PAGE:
Through our work in Africa and India, STG’s team has come to the conclusion that serving rural communities is a proposition that should really be met as a complete picture:  improving health care through serving the local clinic, improving education through powering the local school, and positively affecting individual’s quality of life and income-generating capabilities through household connections.  We believe that it is extremely important to include the high impact institutions in our vision for rural electrification because they serve the entire community, right away – and energy access is something that should benefit everyone, not just the individuals in the highest income brackets.

To best serve these communities – at costs that people can afford – there are a number of different aspects of the problem that must be understood.  STG has devoted time and energy into research and development on a number of fronts to make sure that we can do things right.

1 – What are the energy demands of rural citizens and institutions? STG is actively monitoring power usage at a number of rural educational and health care facilities lucky enough to already have electricity access.  This helps us understand how much power the schools and clinics use as well as when power is needed (how much is needed overnight when the sun is not out?).  We have also generated partnerships with a large number of other researchers and practitioners globally to aggregate available data into a comprehensive model of consumer needs:  households (at low, medium, and high levels of usage), clinics, schools, businesses, and community centers.

2 – What are the available (or possible!) technology options for meeting rural energy needs? On this front, STG has coupled field experience installing photovoltaic (PV) and genset equipment with R&D expertise in engineering new and hybrid energy systems (more on that below).  We have further quantified costs for different technology options across different markets, enabling us to predict system costs based on given specifications.

3 – Given any unique community, what is the best system for serving their needs? This question partly relies on the answers to the previous questions but also depends on the local climate and weather patterns (how many hours of sunlight are available each day?), the geographic distribution of buildings (what is the average distance between houses or other load points like irrigation pumps), and the community’s proximity to the national grid.   To adequately answer this question, we need to incorporate all of this knowledge together to predict a number of different things:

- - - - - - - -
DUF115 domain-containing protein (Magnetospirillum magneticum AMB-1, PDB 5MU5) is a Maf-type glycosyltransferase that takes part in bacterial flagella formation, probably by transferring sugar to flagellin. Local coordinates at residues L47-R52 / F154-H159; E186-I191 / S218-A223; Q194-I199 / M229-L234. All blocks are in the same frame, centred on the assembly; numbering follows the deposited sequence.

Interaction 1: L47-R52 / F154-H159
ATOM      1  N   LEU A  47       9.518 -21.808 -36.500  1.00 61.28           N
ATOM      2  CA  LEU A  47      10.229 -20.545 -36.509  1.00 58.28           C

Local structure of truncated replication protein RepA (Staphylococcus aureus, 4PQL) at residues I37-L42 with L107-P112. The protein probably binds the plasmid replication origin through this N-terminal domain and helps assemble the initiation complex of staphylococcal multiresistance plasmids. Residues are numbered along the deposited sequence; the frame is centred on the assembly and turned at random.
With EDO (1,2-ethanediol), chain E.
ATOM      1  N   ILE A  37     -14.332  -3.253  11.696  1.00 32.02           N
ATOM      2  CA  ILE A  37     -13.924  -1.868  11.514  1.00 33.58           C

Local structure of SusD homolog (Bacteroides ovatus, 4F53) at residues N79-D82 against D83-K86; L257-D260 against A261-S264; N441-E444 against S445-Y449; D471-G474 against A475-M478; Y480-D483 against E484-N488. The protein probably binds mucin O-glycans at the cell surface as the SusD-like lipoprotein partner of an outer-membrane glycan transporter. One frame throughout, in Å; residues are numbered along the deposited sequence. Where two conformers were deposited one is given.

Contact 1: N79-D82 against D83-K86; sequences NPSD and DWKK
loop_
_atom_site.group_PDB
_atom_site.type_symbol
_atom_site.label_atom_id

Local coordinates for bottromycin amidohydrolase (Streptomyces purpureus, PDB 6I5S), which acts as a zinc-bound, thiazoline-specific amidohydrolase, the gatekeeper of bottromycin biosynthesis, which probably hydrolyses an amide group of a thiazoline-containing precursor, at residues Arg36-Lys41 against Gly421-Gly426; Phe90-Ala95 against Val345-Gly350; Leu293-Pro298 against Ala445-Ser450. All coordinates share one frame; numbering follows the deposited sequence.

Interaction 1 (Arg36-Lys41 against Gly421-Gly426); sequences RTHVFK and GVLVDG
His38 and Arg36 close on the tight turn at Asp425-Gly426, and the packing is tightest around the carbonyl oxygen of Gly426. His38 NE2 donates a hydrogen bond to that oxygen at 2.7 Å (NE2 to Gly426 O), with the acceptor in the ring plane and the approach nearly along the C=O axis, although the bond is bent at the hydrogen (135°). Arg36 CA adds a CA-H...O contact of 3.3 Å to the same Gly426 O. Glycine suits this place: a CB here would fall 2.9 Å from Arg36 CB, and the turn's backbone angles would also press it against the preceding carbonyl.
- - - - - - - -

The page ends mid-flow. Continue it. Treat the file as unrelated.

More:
– How efficient will solar technologies be given local weather (sunlight and temperature)?

– How much energy storage (of some type) is required to serve nighttime loads?

– How much will it cost to run wires between buildings to deliver power from the central system?

– How much would it cost to connect this community to the national grid, and is that likely to happen in the near future?

4 – What is the appropriate business model for rural electrification? This is an open question at the moment, with many different groups testing out different models around the globe.  We believe that the holistic picture requires acknowledging that not all energy consumers are alike and embracing those differences.  For instance, institutions such as schools and clinics are expected to have fairly stable demand (their activities are similar almost every day) and are generally managed by large organizations with budgetary processes.  This makes them great candidates for a contract for purchasing energy, called a Power Purchase Agreement (PPA), where they are charged a simple monthly fee that guarantees a certain volume of energy delivery.  On the other hand, household users may have more variable demand based on pay cycles, holidays, school fee due dates, etc. which may be better served by a pay as you go (PAYG) model (like we are used to for prepaid cell phone contracts).

So how do we make a complete story out of all of this research?

Our Minigrid Design Tool uses our custom Technical/Economic model that intelligently integrates all of this information together:  logged climate data (e.g., from NOAA or other weather services), satellite imagery (e.g., from Google Earth), and our understanding of different technologies and community demands.  The Design Tool then outputs the optimal energy system to serve the target community and the expected specific (per kilowatt-hour) cost of electricity over the lifetime of the system.  Before our engineers even hit the ground, we have a good idea of what the economic proposition would be for this community or for the local utility or independent power producer (IPP) looking to serve the community!  We can also determine how many schools, clinics, and businesses are in the areas and approach them directly to secure PPAs and identify large energy loads.  This process simplifies both the engineering and economics of minigrid design.

In the interest of brevity, we have left out a lot of the interesting details (dynamic modeling environments, data availability issues, validation procedures, cost of capital effects), but we believe that not only is this an important engineering challenge, it is a solvable one and we are on our way toward making this a reality.  Taking a step back to look at the big picture,  the following schematic sums up our current thoughts on all of the different aspects of rural minigrid solutions.


If you are interested in learning more about any of these components – technical, business, market, or how it all ties together – please email us to learn more!